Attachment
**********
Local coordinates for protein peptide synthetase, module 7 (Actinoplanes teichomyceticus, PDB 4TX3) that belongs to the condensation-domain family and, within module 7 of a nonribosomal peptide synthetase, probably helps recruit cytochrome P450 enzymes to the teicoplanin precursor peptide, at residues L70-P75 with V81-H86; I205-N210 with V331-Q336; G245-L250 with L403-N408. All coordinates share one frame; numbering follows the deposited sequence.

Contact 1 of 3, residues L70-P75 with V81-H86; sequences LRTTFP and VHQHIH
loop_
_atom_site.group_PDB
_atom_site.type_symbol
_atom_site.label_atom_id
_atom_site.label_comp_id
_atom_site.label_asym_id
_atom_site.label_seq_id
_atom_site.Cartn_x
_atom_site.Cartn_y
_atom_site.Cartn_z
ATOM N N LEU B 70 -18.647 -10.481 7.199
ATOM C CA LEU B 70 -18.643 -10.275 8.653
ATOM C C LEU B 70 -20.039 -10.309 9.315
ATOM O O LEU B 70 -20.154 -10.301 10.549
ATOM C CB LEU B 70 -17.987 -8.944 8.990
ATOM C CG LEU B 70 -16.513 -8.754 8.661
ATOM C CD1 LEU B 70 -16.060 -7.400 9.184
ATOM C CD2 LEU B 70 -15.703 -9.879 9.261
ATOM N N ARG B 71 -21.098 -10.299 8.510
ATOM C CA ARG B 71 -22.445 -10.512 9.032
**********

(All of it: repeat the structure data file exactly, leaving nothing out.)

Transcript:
Local coordinates for protein peptide synthetase, module 7 (Actinoplanes teichomyceticus, PDB 4TX3) that belongs to the condensation-domain family and, within module 7 of a nonribosomal peptide synthetase, probably helps recruit cytochrome P450 enzymes to the teicoplanin precursor peptide, at residues L70-P75 with V81-H86; I205-N210 with V331-Q336; G245-L250 with L403-N408. All coordinates share one frame; numbering follows the deposited sequence.

Contact 1 of 3, residues L70-P75 with V81-H86; sequences LRTTFP and VHQHIH
loop_
_atom_site.group_PDB
_atom_site.type_symbol
_atom_site.label_atom_id
_atom_site.label_comp_id
_atom_site.label_asym_id
_atom_site.label_seq_id
_atom_site.Cartn_x
_atom_site.Cartn_y
_atom_site.Cartn_z
ATOM N N LEU B 70 -18.647 -10.481 7.199
ATOM C CA LEU B 70 -18.643 -10.275 8.653
ATOM C C LEU B 70 -20.039 -10.309 9.315
ATOM O O LEU B 70 -20.154 -10.301 10.549
ATOM C CB LEU B 70 -17.987 -8.944 8.990
ATOM C CG LEU B 70 -16.513 -8.754 8.661
ATOM C CD1 LEU B 70 -16.060 -7.400 9.184
ATOM C CD2 LEU B 70 -15.703 -9.879 9.261
ATOM N N ARG B 71 -21.098 -10.299 8.510
ATOM C CA ARG B 71 -22.445 -10.512 9.032